He points out that the more things are put online, the more it gives opportunities for criminals.

"In this case, I’m less concerned about cybercriminals and more for stalkers and their ilk," he says. "This opens a new genre of digital harassment, which may be hard to track and harder to prosecute. That’s where I think the real risk is."

Mandating Automotive Security Through Regulations

Help is on the way, however. Pacheco points to the adoption of UN Regulation No. 155, focused on mandating standards for automotive cybersecurity, which went into power in July and will be enforced in Japan and South Korea — a total of 60 countries will ultimately enforce this regulation.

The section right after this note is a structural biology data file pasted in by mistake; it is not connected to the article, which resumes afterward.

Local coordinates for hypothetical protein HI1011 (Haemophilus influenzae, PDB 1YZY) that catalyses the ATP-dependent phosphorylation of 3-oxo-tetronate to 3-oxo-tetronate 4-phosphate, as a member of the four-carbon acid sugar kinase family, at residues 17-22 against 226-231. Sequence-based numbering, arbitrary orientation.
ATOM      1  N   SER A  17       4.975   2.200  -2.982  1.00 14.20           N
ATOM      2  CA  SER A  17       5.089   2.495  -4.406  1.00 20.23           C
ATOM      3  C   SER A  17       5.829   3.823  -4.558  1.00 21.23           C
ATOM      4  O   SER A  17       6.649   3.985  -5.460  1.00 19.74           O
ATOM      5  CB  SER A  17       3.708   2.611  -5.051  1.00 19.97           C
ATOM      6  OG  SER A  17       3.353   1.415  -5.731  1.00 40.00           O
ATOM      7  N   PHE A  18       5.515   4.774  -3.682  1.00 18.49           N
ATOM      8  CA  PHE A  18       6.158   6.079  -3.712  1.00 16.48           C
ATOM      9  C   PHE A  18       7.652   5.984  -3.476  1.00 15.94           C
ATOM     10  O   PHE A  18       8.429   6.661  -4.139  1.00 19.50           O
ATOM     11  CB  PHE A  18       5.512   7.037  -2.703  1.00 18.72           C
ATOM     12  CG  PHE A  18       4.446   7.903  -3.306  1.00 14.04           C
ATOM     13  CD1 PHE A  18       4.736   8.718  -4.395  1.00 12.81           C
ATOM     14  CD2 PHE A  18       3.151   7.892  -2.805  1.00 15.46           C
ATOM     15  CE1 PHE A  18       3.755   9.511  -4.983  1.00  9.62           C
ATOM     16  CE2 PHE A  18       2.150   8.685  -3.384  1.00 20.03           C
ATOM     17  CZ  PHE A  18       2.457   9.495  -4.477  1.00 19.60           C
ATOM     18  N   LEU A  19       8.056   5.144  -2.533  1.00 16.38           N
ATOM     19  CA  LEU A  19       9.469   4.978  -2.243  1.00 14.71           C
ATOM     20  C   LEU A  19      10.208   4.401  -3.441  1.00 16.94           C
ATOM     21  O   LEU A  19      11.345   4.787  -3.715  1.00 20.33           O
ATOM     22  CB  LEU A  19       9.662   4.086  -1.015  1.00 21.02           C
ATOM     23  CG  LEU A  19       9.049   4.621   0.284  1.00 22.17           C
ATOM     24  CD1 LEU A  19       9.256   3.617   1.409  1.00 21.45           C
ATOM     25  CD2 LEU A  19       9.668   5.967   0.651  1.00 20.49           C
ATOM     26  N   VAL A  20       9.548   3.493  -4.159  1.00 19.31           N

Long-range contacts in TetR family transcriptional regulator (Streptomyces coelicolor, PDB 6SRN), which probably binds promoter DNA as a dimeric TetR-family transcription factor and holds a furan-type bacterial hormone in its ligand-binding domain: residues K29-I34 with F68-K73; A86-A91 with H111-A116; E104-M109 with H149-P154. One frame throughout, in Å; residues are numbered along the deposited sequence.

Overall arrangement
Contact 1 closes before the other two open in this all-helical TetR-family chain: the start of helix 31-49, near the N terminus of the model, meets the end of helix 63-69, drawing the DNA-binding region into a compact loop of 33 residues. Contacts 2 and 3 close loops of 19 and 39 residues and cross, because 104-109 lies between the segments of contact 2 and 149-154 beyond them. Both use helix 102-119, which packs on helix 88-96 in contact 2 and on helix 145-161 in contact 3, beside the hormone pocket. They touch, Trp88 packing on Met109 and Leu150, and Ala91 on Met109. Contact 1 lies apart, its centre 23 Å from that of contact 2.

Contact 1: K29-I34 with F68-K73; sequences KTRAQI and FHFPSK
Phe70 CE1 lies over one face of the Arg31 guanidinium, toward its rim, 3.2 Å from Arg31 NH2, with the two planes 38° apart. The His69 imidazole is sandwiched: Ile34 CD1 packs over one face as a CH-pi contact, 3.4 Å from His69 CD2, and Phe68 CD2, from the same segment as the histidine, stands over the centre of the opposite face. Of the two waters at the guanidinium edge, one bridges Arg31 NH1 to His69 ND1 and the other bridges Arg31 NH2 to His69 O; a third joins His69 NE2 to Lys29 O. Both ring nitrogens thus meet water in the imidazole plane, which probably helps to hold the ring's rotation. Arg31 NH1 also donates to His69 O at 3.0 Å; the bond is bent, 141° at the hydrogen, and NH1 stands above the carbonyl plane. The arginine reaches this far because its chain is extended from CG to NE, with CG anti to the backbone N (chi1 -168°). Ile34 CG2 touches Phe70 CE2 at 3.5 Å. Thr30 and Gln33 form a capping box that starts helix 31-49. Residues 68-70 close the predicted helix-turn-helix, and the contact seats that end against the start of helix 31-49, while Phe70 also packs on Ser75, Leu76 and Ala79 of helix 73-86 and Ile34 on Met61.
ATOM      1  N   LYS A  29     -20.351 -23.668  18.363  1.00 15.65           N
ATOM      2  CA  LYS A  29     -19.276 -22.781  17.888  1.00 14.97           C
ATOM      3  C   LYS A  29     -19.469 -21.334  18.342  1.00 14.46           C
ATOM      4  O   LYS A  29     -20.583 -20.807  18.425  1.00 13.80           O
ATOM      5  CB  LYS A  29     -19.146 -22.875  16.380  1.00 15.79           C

"This is a new dawn for cybersecurity in the automotive industry, because from this point on, cybersecurity in the vehicle becomes a legal requirement," he says. "This is the reason many automakers have already spent a considerable amount of money and time building up new cybersecurity management systems in accordance with this regulation."

He explains that under the regulation, every three years, the cybersecurity management system from the automaker from a particular vehicle will have to be audited by authorities to assess whether it complies to the regulation or not.

"Now we will start seeing a lot more things happening in cybersecurity than in the past, because until 2022 it was a bit more casual," he says.

He advises automakers not to wait to revise their security every three years but rather to incrementally update and improve their security software.